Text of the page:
Inspired (and overshadowed) by the BBC's 2003 six-part mini-series, the newly relocated across the Atlantic and compressed to feature length gets off to a strong start.

We follow a young purse snatcher's desperate attempt to flee through grimy back alleys of Washington DC, however once safe he is shot execution style for his troubles and surprisingly so is a passing Pizza delivery boy.

The two murders draw the attention of Washington Globe's old-school investigate reporter Cal McAffrey (Russell Crow). Cunningly utilizing his easy rapport with familiar cops squeezes out extra information playing games like confirm or deny.

Also in news is the apparent suicide of a congressional aid to rising-star congressman Stephen Collins (Ben Affleck) who coincidentally is the college room mate of Cal McAffrey.

When Collins overreacts after being informed of the aide's death, assigned to the case perky and ambitious blogger Dela Frye (Rachel McAdams) overzealously approaches McAffrey for any dirt on his friend.

When the pair are thrown together by The Globe's editor to find the real story behind what happened with Collins and the intern, pieces being to start aligning the two journalists seemingly unrelated cases.
In an attempt not to give away too much of the interweaving plot threads, here are some of the basics. McAffrey has previously bedded his friend Congressman Collins wife Anne (Robyn Wright Penn), Collins flagship case is centered around one companies dealing with privatizing homeland security and McAffrey illegal ideas of interrogation cross the line between journalist and detective (but in films like these no one ever remembers to look at the lines)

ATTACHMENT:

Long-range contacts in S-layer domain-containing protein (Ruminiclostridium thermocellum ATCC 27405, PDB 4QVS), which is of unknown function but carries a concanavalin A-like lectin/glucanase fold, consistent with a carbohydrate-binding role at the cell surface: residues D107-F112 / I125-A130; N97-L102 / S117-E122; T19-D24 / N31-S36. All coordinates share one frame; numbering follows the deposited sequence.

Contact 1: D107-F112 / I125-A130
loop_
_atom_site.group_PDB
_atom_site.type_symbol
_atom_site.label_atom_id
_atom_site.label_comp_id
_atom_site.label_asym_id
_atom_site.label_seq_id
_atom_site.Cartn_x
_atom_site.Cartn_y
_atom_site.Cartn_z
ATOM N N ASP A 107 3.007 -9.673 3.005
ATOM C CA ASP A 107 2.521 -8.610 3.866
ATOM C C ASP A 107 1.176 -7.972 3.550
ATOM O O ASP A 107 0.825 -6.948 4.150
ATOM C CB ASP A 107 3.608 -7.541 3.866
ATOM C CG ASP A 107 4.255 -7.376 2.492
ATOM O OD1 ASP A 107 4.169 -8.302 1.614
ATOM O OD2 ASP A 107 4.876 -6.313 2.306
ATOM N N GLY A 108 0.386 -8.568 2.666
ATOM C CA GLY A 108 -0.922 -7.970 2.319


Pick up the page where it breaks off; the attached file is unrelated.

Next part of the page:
The story, although cleverly done is awfully stereotypical and predictable. From the start it is clear as to which direction you will be taken and if you observe the characters interactions in the first 20 minutes there is no more intrigue.

Noticeably the second choice picks of soft-around-the-waste unkempt Crow and polished wet-behind-the-ears Affleck only half worked (initially Brad Pitt and Edward Norton respectively). Jeff Daniels short performance as one of Collins' advisers is strained, and Jason Batemans cocaine addicted PR smart ass routine is overdone.

Mirren's sex changed character originally played by the wonderful Bill Nighly has certain unresponsiveness delivering obviously male orientated lines and the grossly under utilized talents of Robyn Wright Penn and clichéd idealistic character by Rachel McAdams simply leaves the film lacking.

The Verdict: The lack of stomach-clenching tension is clear; the filmmaker's inability to adapt a tight script and the actor's fruitless attempt to salvage what is left leaves the conclusion that this type of film unless made properly should be remembered as the style of the 80's, it just doesn't cut it anymore.

Published: The Queanbeyan Age
Date of Publication: 05/06/2009